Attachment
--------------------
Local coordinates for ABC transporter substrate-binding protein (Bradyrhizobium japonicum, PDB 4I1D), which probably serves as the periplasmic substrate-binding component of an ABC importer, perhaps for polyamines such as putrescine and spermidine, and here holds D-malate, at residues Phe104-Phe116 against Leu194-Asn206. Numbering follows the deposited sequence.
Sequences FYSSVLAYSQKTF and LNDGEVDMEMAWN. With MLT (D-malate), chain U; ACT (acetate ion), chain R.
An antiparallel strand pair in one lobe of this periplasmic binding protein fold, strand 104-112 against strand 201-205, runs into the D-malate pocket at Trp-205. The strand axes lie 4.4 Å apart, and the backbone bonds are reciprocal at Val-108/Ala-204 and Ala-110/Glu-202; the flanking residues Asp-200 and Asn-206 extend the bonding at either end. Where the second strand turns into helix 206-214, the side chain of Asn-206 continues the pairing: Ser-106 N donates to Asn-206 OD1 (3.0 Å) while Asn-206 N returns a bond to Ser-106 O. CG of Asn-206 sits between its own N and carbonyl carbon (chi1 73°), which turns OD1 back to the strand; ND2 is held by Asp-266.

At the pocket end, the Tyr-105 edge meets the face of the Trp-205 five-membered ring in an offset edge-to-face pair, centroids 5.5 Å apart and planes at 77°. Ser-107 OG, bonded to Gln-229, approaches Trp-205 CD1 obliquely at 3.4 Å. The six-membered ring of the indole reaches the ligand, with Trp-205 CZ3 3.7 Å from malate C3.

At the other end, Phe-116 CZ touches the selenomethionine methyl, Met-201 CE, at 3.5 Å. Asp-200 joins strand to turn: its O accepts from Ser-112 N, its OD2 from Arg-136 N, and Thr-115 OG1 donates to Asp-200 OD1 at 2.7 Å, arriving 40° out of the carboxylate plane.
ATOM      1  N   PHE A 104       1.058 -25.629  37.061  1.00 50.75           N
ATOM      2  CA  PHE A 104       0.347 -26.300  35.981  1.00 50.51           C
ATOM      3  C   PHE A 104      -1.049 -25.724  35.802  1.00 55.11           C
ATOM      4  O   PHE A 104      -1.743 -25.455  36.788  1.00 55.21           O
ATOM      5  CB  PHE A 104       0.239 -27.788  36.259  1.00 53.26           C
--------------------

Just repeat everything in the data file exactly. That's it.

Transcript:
Local coordinates for ABC transporter substrate-binding protein (Bradyrhizobium japonicum, PDB 4I1D), which probably serves as the periplasmic substrate-binding component of an ABC importer, perhaps for polyamines such as putrescine and spermidine, and here holds D-malate, at residues Phe104-Phe116 against Leu194-Asn206. Numbering follows the deposited sequence.
Sequences FYSSVLAYSQKTF and LNDGEVDMEMAWN. With MLT (D-malate), chain U; ACT (acetate ion), chain R.
An antiparallel strand pair in one lobe of this periplasmic binding protein fold, strand 104-112 against strand 201-205, runs into the D-malate pocket at Trp-205. The strand axes lie 4.4 Å apart, and the backbone bonds are reciprocal at Val-108/Ala-204 and Ala-110/Glu-202; the flanking residues Asp-200 and Asn-206 extend the bonding at either end. Where the second strand turns into helix 206-214, the side chain of Asn-206 continues the pairing: Ser-106 N donates to Asn-206 OD1 (3.0 Å) while Asn-206 N returns a bond to Ser-106 O. CG of Asn-206 sits between its own N and carbonyl carbon (chi1 73°), which turns OD1 back to the strand; ND2 is held by Asp-266.

At the pocket end, the Tyr-105 edge meets the face of the Trp-205 five-membered ring in an offset edge-to-face pair, centroids 5.5 Å apart and planes at 77°. Ser-107 OG, bonded to Gln-229, approaches Trp-205 CD1 obliquely at 3.4 Å. The six-membered ring of the indole reaches the ligand, with Trp-205 CZ3 3.7 Å from malate C3.

At the other end, Phe-116 CZ touches the selenomethionine methyl, Met-201 CE, at 3.5 Å. Asp-200 joins strand to turn: its O accepts from Ser-112 N, its OD2 from Arg-136 N, and Thr-115 OG1 donates to Asp-200 OD1 at 2.7 Å, arriving 40° out of the carboxylate plane.
ATOM      1  N   PHE A 104       1.058 -25.629  37.061  1.00 50.75           N
ATOM      2  CA  PHE A 104       0.347 -26.300  35.981  1.00 50.51           C
ATOM      3  C   PHE A 104      -1.049 -25.724  35.802  1.00 55.11           C
ATOM      4  O   PHE A 104      -1.743 -25.455  36.788  1.00 55.21           O
ATOM      5  CB  PHE A 104       0.239 -27.788  36.259  1.00 53.26           C